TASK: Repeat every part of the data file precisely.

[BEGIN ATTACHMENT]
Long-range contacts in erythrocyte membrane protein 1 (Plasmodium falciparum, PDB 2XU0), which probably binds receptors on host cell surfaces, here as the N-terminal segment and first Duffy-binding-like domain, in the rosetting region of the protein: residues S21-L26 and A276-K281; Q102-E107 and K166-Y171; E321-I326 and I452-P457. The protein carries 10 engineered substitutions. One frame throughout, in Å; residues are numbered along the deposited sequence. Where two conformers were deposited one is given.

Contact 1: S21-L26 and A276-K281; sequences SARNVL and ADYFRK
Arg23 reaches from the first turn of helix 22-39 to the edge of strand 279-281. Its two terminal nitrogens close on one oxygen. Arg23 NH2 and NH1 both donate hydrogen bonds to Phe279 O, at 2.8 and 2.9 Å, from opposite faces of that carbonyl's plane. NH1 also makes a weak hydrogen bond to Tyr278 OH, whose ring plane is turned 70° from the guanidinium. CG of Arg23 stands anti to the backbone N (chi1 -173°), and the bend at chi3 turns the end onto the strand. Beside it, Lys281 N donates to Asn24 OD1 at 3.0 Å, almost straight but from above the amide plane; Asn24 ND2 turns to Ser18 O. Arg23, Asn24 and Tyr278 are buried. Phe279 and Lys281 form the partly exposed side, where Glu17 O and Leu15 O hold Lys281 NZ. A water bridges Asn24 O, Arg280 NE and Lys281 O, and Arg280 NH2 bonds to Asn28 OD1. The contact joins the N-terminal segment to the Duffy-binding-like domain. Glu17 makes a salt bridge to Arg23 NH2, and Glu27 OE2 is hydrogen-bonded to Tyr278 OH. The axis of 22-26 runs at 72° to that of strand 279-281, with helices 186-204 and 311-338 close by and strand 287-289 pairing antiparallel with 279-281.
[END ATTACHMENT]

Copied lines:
Long-range contacts in erythrocyte membrane protein 1 (Plasmodium falciparum, PDB 2XU0), which probably binds receptors on host cell surfaces, here as the N-terminal segment and first Duffy-binding-like domain, in the rosetting region of the protein: residues S21-L26 and A276-K281; Q102-E107 and K166-Y171; E321-I326 and I452-P457. The protein carries 10 engineered substitutions. One frame throughout, in Å; residues are numbered along the deposited sequence. Where two conformers were deposited one is given.

Contact 1: S21-L26 and A276-K281; sequences SARNVL and ADYFRK
Arg23 reaches from the first turn of helix 22-39 to the edge of strand 279-281. Its two terminal nitrogens close on one oxygen. Arg23 NH2 and NH1 both donate hydrogen bonds to Phe279 O, at 2.8 and 2.9 Å, from opposite faces of that carbonyl's plane. NH1 also makes a weak hydrogen bond to Tyr278 OH, whose ring plane is turned 70° from the guanidinium. CG of Arg23 stands anti to the backbone N (chi1 -173°), and the bend at chi3 turns the end onto the strand. Beside it, Lys281 N donates to Asn24 OD1 at 3.0 Å, almost straight but from above the amide plane; Asn24 ND2 turns to Ser18 O. Arg23, Asn24 and Tyr278 are buried. Phe279 and Lys281 form the partly exposed side, where Glu17 O and Leu15 O hold Lys281 NZ. A water bridges Asn24 O, Arg280 NE and Lys281 O, and Arg280 NH2 bonds to Asn28 OD1. The contact joins the N-terminal segment to the Duffy-binding-like domain. Glu17 makes a salt bridge to Arg23 NH2, and Glu27 OE2 is hydrogen-bonded to Tyr278 OH. The axis of 22-26 runs at 72° to that of strand 279-281, with helices 186-204 and 311-338 close by and strand 287-289 pairing antiparallel with 279-281.